No worries, here’s Kohli, the king of a chase. Okay, he just got himself out twice in two deliveries. What about finisher MS Dhoni? Accounted for. Yuvraj Singh? Done. Shikhar Dhawan? Check, check and check….and that’s the lot.

The Champions Trophy was a tournament to showcase the inequalities of world cricket. A chance for cricket lovers to see how far the best have progressed and how far back in the distance, the rest have been left behind. Instead, the beauty of sport means that Pakistan, written off, criticised, lampooned, laughed at, derided, has defeated the No 1 ODI team, the “fearless” hosts and their supposed bogey team to lift a world title after eight long years.

The Champions Trophy may not be a World Cup. It may still not provide enough context. But this edition of the tournament has proven an important point. Cricket is not just about India’s mechanical precision, Australia’s bulldog tenacity and England’s hard graft. Cricket is also about the magic of Sri Lanka’s papare band, the roar of Bangladesh’s passionate tigers and the ludicrous joy of Sarfaraz Ahmed rushing to the fans in a victory which resonates across a cricket-deprived nation.

In a nutshell, thank you, Pakistan, for making cricket equal again. Bring on West Indies next time!

It's that winning feeling for Shoaib Malik. (Image credit: Reuters Staff)
It's that winning feeling for Shoaib Malik. (Image credit: Reuters Staff)
We welcome your comments at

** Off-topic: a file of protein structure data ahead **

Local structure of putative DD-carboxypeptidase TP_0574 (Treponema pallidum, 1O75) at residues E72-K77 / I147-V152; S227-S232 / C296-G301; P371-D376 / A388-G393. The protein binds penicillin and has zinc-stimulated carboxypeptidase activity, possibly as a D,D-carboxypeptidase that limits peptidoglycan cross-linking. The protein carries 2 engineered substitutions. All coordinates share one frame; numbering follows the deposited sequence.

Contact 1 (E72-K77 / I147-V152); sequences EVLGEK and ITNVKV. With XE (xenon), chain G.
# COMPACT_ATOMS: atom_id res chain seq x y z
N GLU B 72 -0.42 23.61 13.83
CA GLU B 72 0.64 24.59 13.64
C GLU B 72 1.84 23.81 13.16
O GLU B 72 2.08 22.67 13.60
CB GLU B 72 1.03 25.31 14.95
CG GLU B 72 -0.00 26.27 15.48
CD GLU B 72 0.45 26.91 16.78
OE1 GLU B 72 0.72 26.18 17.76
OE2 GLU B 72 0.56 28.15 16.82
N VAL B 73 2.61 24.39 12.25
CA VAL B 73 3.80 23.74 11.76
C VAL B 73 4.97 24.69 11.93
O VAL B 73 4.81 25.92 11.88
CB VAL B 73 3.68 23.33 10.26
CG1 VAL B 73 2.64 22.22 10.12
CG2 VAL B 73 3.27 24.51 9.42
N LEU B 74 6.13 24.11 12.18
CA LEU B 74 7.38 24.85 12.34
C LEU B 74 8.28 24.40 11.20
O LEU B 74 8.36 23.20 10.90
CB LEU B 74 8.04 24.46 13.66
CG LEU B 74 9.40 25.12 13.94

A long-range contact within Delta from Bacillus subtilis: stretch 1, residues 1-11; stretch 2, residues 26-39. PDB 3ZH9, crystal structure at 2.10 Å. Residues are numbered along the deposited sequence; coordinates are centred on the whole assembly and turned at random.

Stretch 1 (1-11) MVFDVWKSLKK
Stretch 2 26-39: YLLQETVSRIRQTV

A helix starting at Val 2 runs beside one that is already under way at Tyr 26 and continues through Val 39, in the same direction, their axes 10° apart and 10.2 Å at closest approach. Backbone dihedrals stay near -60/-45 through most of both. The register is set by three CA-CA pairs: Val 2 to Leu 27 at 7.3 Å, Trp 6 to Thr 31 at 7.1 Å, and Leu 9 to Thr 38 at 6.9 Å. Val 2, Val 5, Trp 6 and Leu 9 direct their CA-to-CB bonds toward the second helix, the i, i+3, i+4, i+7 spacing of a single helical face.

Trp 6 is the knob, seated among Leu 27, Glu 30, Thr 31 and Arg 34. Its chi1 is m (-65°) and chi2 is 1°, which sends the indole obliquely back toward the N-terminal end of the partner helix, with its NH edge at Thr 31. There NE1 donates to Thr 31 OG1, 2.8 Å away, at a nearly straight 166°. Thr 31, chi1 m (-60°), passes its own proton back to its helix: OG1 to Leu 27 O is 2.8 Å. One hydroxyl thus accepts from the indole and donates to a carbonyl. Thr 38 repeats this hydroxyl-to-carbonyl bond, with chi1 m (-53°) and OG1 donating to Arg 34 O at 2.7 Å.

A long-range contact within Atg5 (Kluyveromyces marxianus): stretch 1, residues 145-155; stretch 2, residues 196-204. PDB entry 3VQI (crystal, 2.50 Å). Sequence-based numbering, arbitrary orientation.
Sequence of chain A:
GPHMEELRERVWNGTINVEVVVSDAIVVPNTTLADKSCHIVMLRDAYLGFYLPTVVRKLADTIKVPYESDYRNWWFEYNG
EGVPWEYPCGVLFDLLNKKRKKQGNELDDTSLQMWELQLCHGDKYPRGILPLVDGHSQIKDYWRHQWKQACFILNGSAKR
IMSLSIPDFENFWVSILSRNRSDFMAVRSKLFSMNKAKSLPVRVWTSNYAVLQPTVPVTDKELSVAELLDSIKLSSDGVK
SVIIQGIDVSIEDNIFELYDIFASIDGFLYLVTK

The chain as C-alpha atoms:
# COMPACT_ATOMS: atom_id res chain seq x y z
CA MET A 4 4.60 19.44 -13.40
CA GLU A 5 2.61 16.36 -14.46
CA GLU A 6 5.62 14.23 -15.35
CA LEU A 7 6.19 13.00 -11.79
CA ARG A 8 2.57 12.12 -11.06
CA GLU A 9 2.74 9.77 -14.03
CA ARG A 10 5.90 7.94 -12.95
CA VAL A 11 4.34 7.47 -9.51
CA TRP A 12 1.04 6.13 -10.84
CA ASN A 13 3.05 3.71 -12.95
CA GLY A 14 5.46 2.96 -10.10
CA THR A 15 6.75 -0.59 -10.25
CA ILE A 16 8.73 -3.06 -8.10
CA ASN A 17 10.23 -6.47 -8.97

Sponsored Content BY 

Watch Ruchir's journey: A story that captures the impact of accessible technology

Accessible technology has the potential to change lives.

“Technology can be a great leveller”, affirms Ruchir Falodia, Social Media Manager, TATA CLiQ. Out of the many qualities that define Ruchir as a person, one that stands out is that he is an autodidact – a self-taught coder and lover of technology.

Ruchir’s story is one that humanises technology - it has always played the role of a supportive friend who would look beyond his visual impairment. A top ranker through school and college, Ruchir would scan course books and convert them to a format which could be read out to him (in the absence of e-books for school). He also developed a lot of his work ethos on the philosophy of Open Source software, having contributed to various open source projects. The access provided by Open Source, where users could take a source code, modify it and distribute their own versions of the program, attracted him because of the even footing it gave everyone.